Sunken graves pockmark the Anglican cemetery at Muddy Hole. We wander between weather-eroded stones, stopping at a trio of markers—two upright, the third prostrate, face-down and mud-spattered.

One grave belongs to Uncle Rupert, another to Uncle Russell. Rupert died at 24, Russell was 13.

We scramble over the shallow barrier and turn the fallen stone onto its back. It belongs to Sharon’s grandfather.

We wipe off the headstone and prop it against the wall so it won’t deteriorate further.

Sharon’s tears are silent but eloquent. Today there will be more tears.

We find her grandmother’s grave at the United Church cemetery. We trudge through the bog there and stop at the empty tomb of her great-uncle Archibald.

His remains lie somewhere beneath the sea—hardly a unique case among the islanders. Beatrice Beck was taken down by a U-boat during the Second World War.

For me this is a fascinating historical adventure; for Sharon it is a painful pilgrimage.

And we’ve still got one more cemetery to go.

But first we must say goodbye to the living.

More memories at Bud and Mary’s, more tea and toast with that killer gooseberry preserve.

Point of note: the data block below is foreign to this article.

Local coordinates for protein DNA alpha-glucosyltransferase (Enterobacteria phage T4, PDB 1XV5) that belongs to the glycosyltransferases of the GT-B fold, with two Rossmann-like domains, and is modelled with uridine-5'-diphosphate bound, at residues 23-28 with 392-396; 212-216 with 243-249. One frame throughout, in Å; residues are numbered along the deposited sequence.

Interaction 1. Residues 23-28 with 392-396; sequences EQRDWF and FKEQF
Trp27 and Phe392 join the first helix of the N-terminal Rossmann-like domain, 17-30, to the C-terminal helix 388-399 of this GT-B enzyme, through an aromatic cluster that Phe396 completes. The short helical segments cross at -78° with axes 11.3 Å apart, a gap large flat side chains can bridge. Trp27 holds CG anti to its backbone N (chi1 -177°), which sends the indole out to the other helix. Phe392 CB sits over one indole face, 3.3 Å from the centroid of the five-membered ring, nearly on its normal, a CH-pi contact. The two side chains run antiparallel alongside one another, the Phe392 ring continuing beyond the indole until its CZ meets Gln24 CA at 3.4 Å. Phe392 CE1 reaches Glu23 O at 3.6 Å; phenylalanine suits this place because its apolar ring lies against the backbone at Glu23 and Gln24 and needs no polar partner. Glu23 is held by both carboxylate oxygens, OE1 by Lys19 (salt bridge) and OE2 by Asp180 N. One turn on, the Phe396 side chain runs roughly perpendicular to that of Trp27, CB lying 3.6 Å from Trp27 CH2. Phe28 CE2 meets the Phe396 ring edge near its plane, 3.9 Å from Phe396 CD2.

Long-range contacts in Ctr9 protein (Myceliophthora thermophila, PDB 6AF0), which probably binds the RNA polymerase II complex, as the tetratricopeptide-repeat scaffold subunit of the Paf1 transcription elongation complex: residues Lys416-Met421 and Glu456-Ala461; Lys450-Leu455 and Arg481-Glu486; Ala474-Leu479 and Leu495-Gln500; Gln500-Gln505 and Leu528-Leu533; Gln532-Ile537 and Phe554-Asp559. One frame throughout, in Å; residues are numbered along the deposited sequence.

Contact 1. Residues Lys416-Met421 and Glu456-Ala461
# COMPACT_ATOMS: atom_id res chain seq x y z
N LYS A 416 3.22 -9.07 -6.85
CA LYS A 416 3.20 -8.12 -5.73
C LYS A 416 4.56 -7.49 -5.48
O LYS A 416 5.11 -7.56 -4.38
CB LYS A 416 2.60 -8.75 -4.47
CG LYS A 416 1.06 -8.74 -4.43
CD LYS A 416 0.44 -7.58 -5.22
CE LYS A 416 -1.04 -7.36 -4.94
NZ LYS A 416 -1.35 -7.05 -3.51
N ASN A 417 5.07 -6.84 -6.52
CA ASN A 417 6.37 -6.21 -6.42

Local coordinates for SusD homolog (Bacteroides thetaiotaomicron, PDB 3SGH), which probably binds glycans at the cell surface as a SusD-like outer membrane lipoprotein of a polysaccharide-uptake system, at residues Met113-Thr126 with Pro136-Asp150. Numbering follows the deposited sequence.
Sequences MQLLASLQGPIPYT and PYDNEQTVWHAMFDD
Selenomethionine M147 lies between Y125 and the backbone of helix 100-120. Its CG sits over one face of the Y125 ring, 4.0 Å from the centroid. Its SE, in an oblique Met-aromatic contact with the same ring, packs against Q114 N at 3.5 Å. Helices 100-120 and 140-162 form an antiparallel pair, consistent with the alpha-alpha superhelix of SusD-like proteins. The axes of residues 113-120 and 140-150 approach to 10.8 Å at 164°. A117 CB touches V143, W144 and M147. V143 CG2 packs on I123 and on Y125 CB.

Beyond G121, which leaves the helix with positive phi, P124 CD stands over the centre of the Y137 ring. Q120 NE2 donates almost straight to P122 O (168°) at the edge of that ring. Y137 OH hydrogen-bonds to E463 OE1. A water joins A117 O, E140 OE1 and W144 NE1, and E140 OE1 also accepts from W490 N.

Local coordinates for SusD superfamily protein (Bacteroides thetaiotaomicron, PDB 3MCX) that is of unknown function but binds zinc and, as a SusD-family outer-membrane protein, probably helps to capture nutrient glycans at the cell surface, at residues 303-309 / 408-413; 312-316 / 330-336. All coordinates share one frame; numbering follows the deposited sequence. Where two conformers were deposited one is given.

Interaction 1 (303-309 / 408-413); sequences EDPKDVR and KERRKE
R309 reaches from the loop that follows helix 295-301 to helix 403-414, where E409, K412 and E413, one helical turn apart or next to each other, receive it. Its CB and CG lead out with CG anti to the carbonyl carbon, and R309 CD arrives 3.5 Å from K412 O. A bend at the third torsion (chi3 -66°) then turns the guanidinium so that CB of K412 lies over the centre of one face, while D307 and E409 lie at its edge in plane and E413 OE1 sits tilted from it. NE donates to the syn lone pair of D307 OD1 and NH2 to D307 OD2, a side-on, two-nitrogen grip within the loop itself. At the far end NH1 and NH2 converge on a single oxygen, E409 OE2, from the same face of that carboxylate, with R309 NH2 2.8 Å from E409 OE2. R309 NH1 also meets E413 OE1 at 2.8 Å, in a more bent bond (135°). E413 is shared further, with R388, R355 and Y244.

Tears on Mary’s part and on Sharon’s part, as they hug for a very long time. Bud’s not much for such emotion, not much for hugs. Back in the car Sharon turns to me. “Thank you for this,” she says.

We go past the Matthews house for the last time. The lady who bought it waves at us. She has a package under her arm.

“Found this after you left,” she says. “I remembered it was down the basement.”

It’s a photo of cousin Lorne in an Air Force uniform; it’s 50 years old.

Sharon climbs out of the car, hugs the woman.

We drive to the last cemetery, paying our respects at the graves of another aunt, of uncles Alan and Aubrey.

Then I pay my own tribute to the spirit of Sharon’s father, who so wanted to journey along this road but travelled instead on a much lonelier one.

“Godspeed,” I say silently.

And now we drive north and west, following, in reverse, the road to Burgeo.

Today our car is populated by remembrances of things past, perhaps a benevolent ghost or two.

Today the road is a little less lonely.